Jim

[HELP] Generic Building Help Topic

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I have 42098, and I'm looking to do some modifications as a learning experience. One of the ideas I have in mind is a crane truck (like 8258). What is puzzling me to no end, is how do I make the gearbox work through the turntable? I believe that the room I have to work with will be smaller in the 42098 set, but I still have no idea how to tackle this problem.

At least one axle has to go through the turntable but is not enough. From the looks of it, the gearbox selector is on the side of the truck, so it has to be possible. Any hints you may have? Thanks!

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8258 has 2 functions going trough turntable. Just check building instructions.

I remember here was some topic, where there was solutions for more functions

here it is

 

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12 hours ago, Jurss said:

8258 has 2 functions going trough turntable. Just check building instructions.

I remember here was some topic, where there was solutions for more functions

here it is

 

This is brilliant! Thanks a lot!

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Can anyone tell me if the 3x13 panel is available on Pick-a-Brick? And if yes: what is the reference? How can I find it?

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@chlego Why would you use Pick a Brick? There is much more available at LEGO Bricks&Pices if you want to buy from LEGO directly...

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2 hours ago, Gray Gear said:

@chlego Why would you use Pick a Brick? There is much more available at LEGO Bricks&Pices if you want to buy from LEGO directly...

Yeah, it is a little confusing. Pick a Brick has almost no selection, but is significantly easier to find than Bricks&Pieces, which is accessed through the "replacement parts" button in the customer service section, I believe.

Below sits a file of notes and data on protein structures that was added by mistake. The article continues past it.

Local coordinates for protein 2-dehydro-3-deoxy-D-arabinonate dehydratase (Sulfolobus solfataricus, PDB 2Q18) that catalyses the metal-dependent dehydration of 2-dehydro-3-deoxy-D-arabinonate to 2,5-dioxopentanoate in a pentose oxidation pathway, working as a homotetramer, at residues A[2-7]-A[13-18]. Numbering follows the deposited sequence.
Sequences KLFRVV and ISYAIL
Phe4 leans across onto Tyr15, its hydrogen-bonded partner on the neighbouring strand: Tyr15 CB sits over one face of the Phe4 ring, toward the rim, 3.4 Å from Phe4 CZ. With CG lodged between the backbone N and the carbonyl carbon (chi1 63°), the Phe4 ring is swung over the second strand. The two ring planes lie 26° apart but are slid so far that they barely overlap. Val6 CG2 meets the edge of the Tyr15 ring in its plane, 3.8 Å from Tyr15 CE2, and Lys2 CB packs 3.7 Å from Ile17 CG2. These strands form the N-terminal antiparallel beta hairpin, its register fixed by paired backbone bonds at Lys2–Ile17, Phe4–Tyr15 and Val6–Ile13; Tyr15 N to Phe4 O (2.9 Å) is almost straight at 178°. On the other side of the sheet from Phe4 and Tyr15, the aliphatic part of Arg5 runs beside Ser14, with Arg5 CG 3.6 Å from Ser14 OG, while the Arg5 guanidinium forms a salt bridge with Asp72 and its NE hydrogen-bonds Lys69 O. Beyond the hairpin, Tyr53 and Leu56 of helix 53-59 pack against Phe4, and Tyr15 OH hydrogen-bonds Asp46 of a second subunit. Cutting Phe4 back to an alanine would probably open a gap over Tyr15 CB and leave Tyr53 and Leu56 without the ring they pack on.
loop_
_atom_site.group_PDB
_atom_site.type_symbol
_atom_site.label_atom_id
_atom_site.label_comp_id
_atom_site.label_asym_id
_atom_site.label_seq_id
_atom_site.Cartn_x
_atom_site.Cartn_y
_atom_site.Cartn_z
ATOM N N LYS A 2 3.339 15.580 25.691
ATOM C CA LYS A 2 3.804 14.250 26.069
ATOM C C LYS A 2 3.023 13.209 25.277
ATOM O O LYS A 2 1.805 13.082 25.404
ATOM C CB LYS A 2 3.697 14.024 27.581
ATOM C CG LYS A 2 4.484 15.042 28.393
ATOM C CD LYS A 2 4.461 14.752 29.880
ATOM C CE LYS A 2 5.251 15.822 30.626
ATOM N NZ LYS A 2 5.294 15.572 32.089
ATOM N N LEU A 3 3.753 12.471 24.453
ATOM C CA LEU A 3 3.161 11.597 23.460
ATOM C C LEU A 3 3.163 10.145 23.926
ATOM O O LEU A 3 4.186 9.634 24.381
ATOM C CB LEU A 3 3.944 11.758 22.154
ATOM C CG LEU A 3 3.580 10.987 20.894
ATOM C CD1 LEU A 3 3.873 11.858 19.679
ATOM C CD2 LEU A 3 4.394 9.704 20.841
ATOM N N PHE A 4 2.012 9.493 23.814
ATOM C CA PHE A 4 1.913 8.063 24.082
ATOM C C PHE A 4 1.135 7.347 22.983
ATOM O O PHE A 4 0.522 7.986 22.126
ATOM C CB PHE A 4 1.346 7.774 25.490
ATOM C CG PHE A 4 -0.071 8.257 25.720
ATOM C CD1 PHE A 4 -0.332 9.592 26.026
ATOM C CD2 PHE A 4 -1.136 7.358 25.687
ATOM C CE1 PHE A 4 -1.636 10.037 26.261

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23 hours ago, Gray Gear said:

@chlego Why would you use Pick a Brick? There is much more available at LEGO Bricks&Pices if you want to buy from LEGO directly...

 

21 hours ago, 2GodBDGlory said:

Yeah, it is a little confusing. Pick a Brick has almost no selection, but is significantly easier to find than Bricks&Pieces, which is accessed through the "replacement parts" button in the customer service section, I believe.

Ok thanks for your help.

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Posted (edited)

Hey everyone,  this is a driven front axle design that I came up with. I want to use it in an upcoming moc of mine, an rc front-wheel-drive hatchback in lego technic form. 

50993568661_f5a10f375a_c.jpg

I want to make the model as close to real fwd hatchbacks as possible. As you can see, it features a Mcpherson suspension design and a transverse 3-cylinder-engine. 

The issue that I ran into was the steering. I tried to implement several different steering setups into this axle, (I used different steering links and racks) but I ended up with a lot of unwanted bumpsteer and a significant toe out. 

50993561891_8dcf0bba70_c.jpg